Critic’s picks: Four eye-popping art exhibits this season

South Florida Sun Sentinel

Jan 25, 2022 1:14 PM

“Beyond Monet: The Immersive Experience,

“Beyond Monet: The Immersive Experience,” opening Feb. 11, will fill Ice Palace Studios in Miami with 400 animated artworks by French Impressionist Claude Monet. (Beyond Exhibitions / Courtesy)

“Beyond Monet: The Immersive Experience,

“Beyond Monet: The Immersive Experience,” opening in January, will fill Ice Palace Studios in Miami with 400 animated artworks by French Impressionist Claude Monet. (Beyond Exhibitions / Courtesy)

“Beyond Monet: The Immersive Experience,” Feb. 11-March 27, at Ice Palace Studios, 1400 N. Miami Ave., Miami;

After a year of Vincent van Gogh experiences that bloomed like sunflowers across Miami, you might think that South Florida had grown tired of Impressionistic cash grabs. But never underestimate the power of Monet. At Miami’s Ice Palace Studios – the same venue where “Beyond Van Gogh” recently sold 2 million tickets in six months – the new “Beyond Monet: The Immersive Experience” will cocoon guests inside dark rooms filled with animated projections of poppy fields and water lilies. Never mind that you have to go inside to enjoy the French impressionist’s plein-air visions of outside: women strolling under the shade of tilted parasols, stone cliffs off the coasts of Normandy, the sun-dappled harbors of Le Havre. More than 400 digital paintings will dance across the walls, including Claude Monet’s popular water lilies of Giverny and poppy fields of Argenteuil, in this exhibition broken into three parts. These colorfully immersive rooms take their design cues from Musée de l’Orangerie in Paris, where some of Monet’s masterpieces are permanently displayed. As guests roam these rooms, they’re greeted by contemporary music and a voiceover reading the artists’ thoughts and writings.

A scenic painting used in the 1965 film

A scenic painting used in the 1965 film “The Sound of Music” is part of “The Art of the Hollywood Backdrop,” opening in April at the Boca Raton Museum of Art. (ADG Archives / Courtesy)

“The Art of the Hollywood Backdrop,” April 20-Jan. 22, 2023, at Boca Raton Museum of Art, 501 Plaza Real; 561-392-2500,

If all those CGI’d-to-death Marvel films have taught us anything, it’s that every generation likes to use a common refrain — “They don’t make ‘em like they used to” — to bemoan how new technology always ruins movies. (For a recent example, see Martin Scorsese’s recent pandemic rant that Marvel movies aren’t cinema, but “theme parks.”). Still, the Boca Raton Museum of Art’s new exhibit, “The Art of the Hollywood Backdrop,” makes a strong argument for romancing the past. Remember Dorothy and Toto’s colorful journey to Munchkinland, or Scarlett O’Hara’s house in “Gone With the Wind,” or inside the Death Star in “Star Wars”? These backdrops are all painted by Hollywood’s best scenic artists, and designed to do one thing: show realism that is visually convincing, but also fool you into thinking you’re seeing something real. On display are matte paintings from classic Hollywood films such as “The Sound of Music,” “Singin’ in The Rain,” “Ben Hur,” “North by Northwest” and others. But take note: While visitors might see Yoda, don’t even think of looking for Captain America.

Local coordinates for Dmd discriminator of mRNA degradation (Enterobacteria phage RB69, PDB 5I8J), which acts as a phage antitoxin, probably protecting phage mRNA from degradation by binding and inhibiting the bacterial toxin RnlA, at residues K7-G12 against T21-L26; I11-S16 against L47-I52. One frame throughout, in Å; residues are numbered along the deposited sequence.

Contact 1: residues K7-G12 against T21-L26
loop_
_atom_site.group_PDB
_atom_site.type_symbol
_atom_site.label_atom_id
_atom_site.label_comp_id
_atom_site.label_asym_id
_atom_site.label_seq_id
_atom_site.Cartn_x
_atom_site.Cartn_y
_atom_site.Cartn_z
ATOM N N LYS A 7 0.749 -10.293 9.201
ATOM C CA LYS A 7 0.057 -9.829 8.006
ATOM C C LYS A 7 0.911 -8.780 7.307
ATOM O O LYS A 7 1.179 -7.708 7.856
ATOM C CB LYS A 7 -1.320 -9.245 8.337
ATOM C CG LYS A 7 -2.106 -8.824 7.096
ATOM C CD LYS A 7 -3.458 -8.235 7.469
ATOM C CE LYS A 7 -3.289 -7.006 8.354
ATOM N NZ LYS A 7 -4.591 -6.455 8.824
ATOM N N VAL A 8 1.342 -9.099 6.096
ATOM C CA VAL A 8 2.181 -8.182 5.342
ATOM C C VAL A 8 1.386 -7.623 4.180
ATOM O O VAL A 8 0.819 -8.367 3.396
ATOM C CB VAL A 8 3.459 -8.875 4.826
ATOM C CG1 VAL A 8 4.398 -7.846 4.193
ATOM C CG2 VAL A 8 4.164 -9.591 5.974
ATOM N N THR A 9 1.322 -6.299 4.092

“My Father, Lil Pat, and Our Ancestors,” a 2021 oil painting from Miami artist Reginald O’Neal, is on display for his solo show “Reginald O’Neal: As I Am” at the Rubell Museum. (Rubell Museum / Courtesy)

“Reginald O’Neal: As I Am,” through October at Rubell Museum, 1100 NW 23 St., Miami; 305-573-6090,

At just 29, Reginald O’Neal is a street artist without a drop of formal training, but his oil paintings call to mind classic techniques from Old Masters. O’Neal, who says he draws inspiration from Caravaggio, paints fragments of his life with stunning emotional intimacy, drawing on experiences growing up in an Overtown public housing project. His soft brushstrokes, filled with tenderness, capture friends, family and objects from the neighborhood with deep shadows and muted colors: his late grandmother’s glasses, the chest scar of a man walking on crutches, figures mingling at a party, a black casket with golden trimmings floating in a black void. His paintings burst with tragedy and memory, and South Florida has started to take notice. The Perez Art Museum Miami and ICA Miami recently bought several O’Neal works, and the Museum of Contemporary Art, North Miami just commissioned the artist to make a mural in its plaza.

Keith Haring's 1990 screenprint on paper,

Keith Haring’s 1990 screenprint on paper, “Flowers II,” will be shown during NSU Art Museum Fort Lauderdale’s new exhibit “Keith Haring and Pierre Alechinsky,” opening in February. (NSU Art Museum Fort Lauderdale and Keith Haring Foundation / Courtesy)

Keith Haring and Pierre Alechinsky, Feb. 27-Sept. 25 at NSU Art Museum Fort Lauderdale, 1 E. Las Olas Blvd.; 954-525-5500,

By now, it’s easy to spot a Keith Haring painting at a thousand paces. The radical New York City muralist, who died of AIDS in 1990 at age 31, crafted cartoonish figures of crawling children, dancing figures and barking dogs. This visual language – rendered in simple and bold strokes of black paint – are everywhere from AIDS museums to T-shirts to New York City subway walls. NSU Art Museum’s newest exhibition argues that Haring’s early exposure to Belgian avant-garde artist Pierre Alechinsky, as a 19-year-old in 1977, gave him the “rush of confidence” to create his political pop-art shapes. NSU Art Museum’s show traces Haring’s early paper works and his first encounters with Alechinsky’s art, which he has described as “spontaneous, truthful, and real.”

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